Asks for Copies of Argosy Magazine to Finish Serial Story
Who in Livingston has copies of the Argosy magazine for August 17 and 24? The Enterprise wants one copy of each.
The request is made in order that Rollin Davisson, condemned to die Oct. 30. may be able to complete a continued story which he has started and which he has read to the dates named. The condemned man called in the sheriff of Park county and asked him whether or not he could get these copies of the Argosy stating that he would like to complete the story which he had started.
Sheriff Gilbert was of the opinion that The Enterprise might be able to locate the two numbers by publication of the story. Those having this magazine may either bring them to The Enterprise or take them direct to the county jail where they will be delivered to Rollin Davisson.
The prisoner is becoming more an inveterate reader during his confinement. The rules that govern his conduct permit him to read magazine stories but they do not give him access to daily newspapers, or newspapers of any kind. Because of this fact, he has taken to reading continued stories, usually getting older magazines that bid fair to have the story completed by the publication of the current issue.
No change in his demeanor has been noted since the first day he entered the death cell. He is not given to conversation, but he does visit occasionally with his guard, discussing commonplace things in a general way. Since the third day of his confinement in his cell he has said nothing as to his forthcoming execution. At that time he gave instructions concerning the disposition of his body and expressed a lack of any desire to have spiritual advice.
The latter was rather surprising to those who had known Davisson because of the presumption that for several years past he had leaned toward religious things, particularly in his reading. He has not asked for any literature of this type, not even the Bible, and most of his reading is devoted to the rapid-fire stories of human interest evolved from ! the minds of authors with vivid imaginations.
The issues in question are, like most issues of Argosy, flush with serials beginning, continuing and ending in those issue. However, only one serial finishes in the second issue. That’s Otis Adlebert Kline’s The Planet of Peril.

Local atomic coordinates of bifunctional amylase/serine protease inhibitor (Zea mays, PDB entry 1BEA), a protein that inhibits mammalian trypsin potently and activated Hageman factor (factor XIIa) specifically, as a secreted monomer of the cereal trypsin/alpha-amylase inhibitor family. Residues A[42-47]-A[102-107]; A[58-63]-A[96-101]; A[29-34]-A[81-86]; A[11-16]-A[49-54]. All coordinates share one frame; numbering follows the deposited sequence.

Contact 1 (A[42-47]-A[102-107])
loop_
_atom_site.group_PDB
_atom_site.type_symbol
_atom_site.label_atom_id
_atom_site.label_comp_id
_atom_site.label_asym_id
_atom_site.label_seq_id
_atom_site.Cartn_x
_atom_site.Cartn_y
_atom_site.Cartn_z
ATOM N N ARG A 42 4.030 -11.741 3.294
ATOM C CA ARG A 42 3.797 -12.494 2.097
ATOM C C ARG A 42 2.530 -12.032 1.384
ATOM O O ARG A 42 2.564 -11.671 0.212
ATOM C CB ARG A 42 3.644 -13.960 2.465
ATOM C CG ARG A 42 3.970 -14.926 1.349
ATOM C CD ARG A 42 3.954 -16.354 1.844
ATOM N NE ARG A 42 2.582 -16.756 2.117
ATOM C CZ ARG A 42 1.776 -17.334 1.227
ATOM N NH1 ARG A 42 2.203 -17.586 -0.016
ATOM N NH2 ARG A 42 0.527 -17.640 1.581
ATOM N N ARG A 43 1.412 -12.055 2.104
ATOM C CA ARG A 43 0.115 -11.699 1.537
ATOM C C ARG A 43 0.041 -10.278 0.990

The issues he wanted are these:
Davisson, a 44-year-old white man, was a native of Missouri who arrived in Liningston, Montana, in 1927 and worked as a day laborer, occupying a small cabin which he rented. During touch of the fall and winter of 1928-1929, he was unemployed, sick and lacking food until a local Elks Lodge came to his assistance. During the spring his health returned and their aid ceased.
He eked out a living as best he could but was in arrears with his rent when, on the morning of August 21, 1929, the owner of his cabin informed him that he would have to move. He went to City Kali and complained of this and the fact that a man who owed him would not pay him to Chief of Police Peter Holt who advised him to “forget” the debt and move from the cabin without causing any trouble.
Enraged by the Chief’s advice, Davisson went home and procured a Luger pistol, he then returned to the Chief’s office and shot him, killing him instantly, He turned his pistol on Patrolman Martin Zollman and inflicted a fatal wound in spite of which Zollman managed to leap across a desk and throw him to the floor before he could shoot the city clerk and another man in the office.
A fireman, attracted by the shots, rushed into the office and knocked Davisson unconscious with a cement block. He was speedily brought to trial, convicted and sentenced to die. There was no appeal but the Governor granted him a one week reprieve to allow an examination of the evidence but then declined to intervene further and Davisson was hanged at Livingston on November 6, 1929.
Even though he claimed to have been a member of three different churches, he professed no religion and his only request was that no clergyman be allowed to call on him for consolation. He also asked that he be buried in Montana, saying that he did not want his family in Missouri to have his body, declaring “they have never given me any consideration.
On the night before [his execution, he asked the jailer to call him at 5:30 the next morning, saying “I don’t want to miss this party,” He went to the gallows nonchalantly and unassisted and his only remark there was to inform the Sheriff that he was ready. As he had reouested, he was buried in a county plot in a Livingston cemetery.
I hope he got them and read the serial.